The real life of the praying mantis

We’ve been seeing a lot of praying mantids (or mantises, whichever you prefer) around the Haddington gardens lately.  While weeding and mulching with Temple Occupational Therapy  students recently we discovered one in the perennial bed at the Annex. It sat calmly on my hand for some time.  St. John’s Community Services volunteers discovered another in the Rose Garden that not only perched upon gloved hand but seemed to turn its head to look at each person in the group!

Weed whacking at the Conestoga Garden a couple of weeks ago, we disturbed another that was hiding in the grass, sending it flying to safer, quieter territory.

We’ve even seen egg cases like the one below. Because of the mantid’s reputation for getting rid of pests in the garden, we always leave them for springtime hatch-out.

Praying mantids are indeed predatory carnivorous insects with voracious appetites, enjoying a diet of flies, moths, caterpillars, crickets, cockroaches, beetles, grasshoppers and even bees and wasps. The small ones, newly hatched out, eat mites and aphids. Fully grown, they sometimes catch and eat frogs, small rodents and even hummingbirds!  Because they are cannibalistic, females often biting the heads off males during mating and babies often eating each other while in search of their first food, they are solitary. No wonder!

Handling praying mantids with gloves is definitely the way to go according to Misako, UTC’s office manager. Once bitten by one, she reported that it left a nasty triangle-shaped, bleeding wound!

Of the 1800 species of mantids, there are 30 native to the U.S. but in Pennsylvania we have two types, neither of which is native.  Interestingly, the first Chinese mantis was reportedly noticed in Mt. Airy in 1896!  One theory is that it hitchhiked a ride on some plants brought in from China and Japan by a nearby Germantown nursery. The other species here is the European one, introduced in the U.S. in 1899 to control insect pests.

Other interesting facts: mantids are the only insect with the ability to turn their heads 180 degrees; they’re kept as pets particularly in China where some very exotic types are available; they eat mostly harmful insects but occasionally the beneficial ones, whatever they can find to appease their huge appetites!

Just for fun, check out M.J. Raupp’s bug of the week column about mantids and the war against stink bugs (complete with a video of a munching mantis) at:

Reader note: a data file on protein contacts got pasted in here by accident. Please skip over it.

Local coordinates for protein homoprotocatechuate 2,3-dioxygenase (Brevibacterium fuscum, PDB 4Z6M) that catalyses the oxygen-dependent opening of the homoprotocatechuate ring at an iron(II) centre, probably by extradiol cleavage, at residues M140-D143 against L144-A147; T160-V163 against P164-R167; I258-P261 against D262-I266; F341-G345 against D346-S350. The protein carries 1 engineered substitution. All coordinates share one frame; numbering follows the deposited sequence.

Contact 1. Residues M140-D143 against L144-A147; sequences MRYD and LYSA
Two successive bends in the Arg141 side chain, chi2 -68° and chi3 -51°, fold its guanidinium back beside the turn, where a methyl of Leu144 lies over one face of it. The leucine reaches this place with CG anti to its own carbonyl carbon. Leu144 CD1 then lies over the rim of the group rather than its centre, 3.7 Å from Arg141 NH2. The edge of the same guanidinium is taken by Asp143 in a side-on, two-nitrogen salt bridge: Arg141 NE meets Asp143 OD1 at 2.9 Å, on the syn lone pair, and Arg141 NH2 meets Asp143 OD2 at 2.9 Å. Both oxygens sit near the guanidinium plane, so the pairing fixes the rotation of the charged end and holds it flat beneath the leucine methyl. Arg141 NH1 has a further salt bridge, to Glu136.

http://bugoftheweek.com/bow-reader.jsp?document_name=/wt/bugoftheweek/archive/BugOfWeek_36F.html

Peppers or UFOs?

Everyone’s been wondering about the odd shaped peppers growing at the Farm. Que calls them mutants and Skip says they’re Martian peppers. Not only do they look like flying saucers but they’re growing on plants that are as big (and as wide!) as azaleas.  The farmers – Ryan, Q and Raheem aren’t quite sure how they got there.

Trying to figure it out, I typed in “odd shaped peppers” at a google search. Looking through the images our mystery pepper was indeed there!  Turns out it’s called Chapeau de Frade which means nothing in French or more correctly Chapeu de Frade which means “the friar’s hat” in Portuguese. Not surprisingly it’s a native of Brazil.

One of the online seed catalogs says: “This may be one of the most unusual peppers you can grow. Each 3-4 foot plant  sets dozens of these UFO-shaped fruits at a time. They are 2-3 inches in diameter and turn from lime green to yellow to red orange. The flesh is mild and sweet. The heat is in and around the seeds.” And another mentioned, “The plants produce 30 to 50 extremely weird, 3 or 4 flat winged, wrinkled, almost flying saucer like pods. The flesh of each pod is thin athough crisp to taste and they mature from green to red in approximately 90-100 days.” The Latin name is Capsicum baccatum var. pendulum.

It looks like there are two varieties – one mild and one pretty hot.  We must have the mild one because even the flesh around the seeds is only very slightly tangy. We’ve been crunching on them ourselves and offering them at our Neighborhood Foods  stand at the Rittenhouse Market where everyone is loving the shape and the taste.  When (and if) they turn red will they have some heat?

Ryan says he’ll save some seed for next year as they’re so unusual.  They seem to be extremely drought tolerant and reportedly set fruit in the hottest of weather – just the kind of plant we need if next summer is as hot as this one!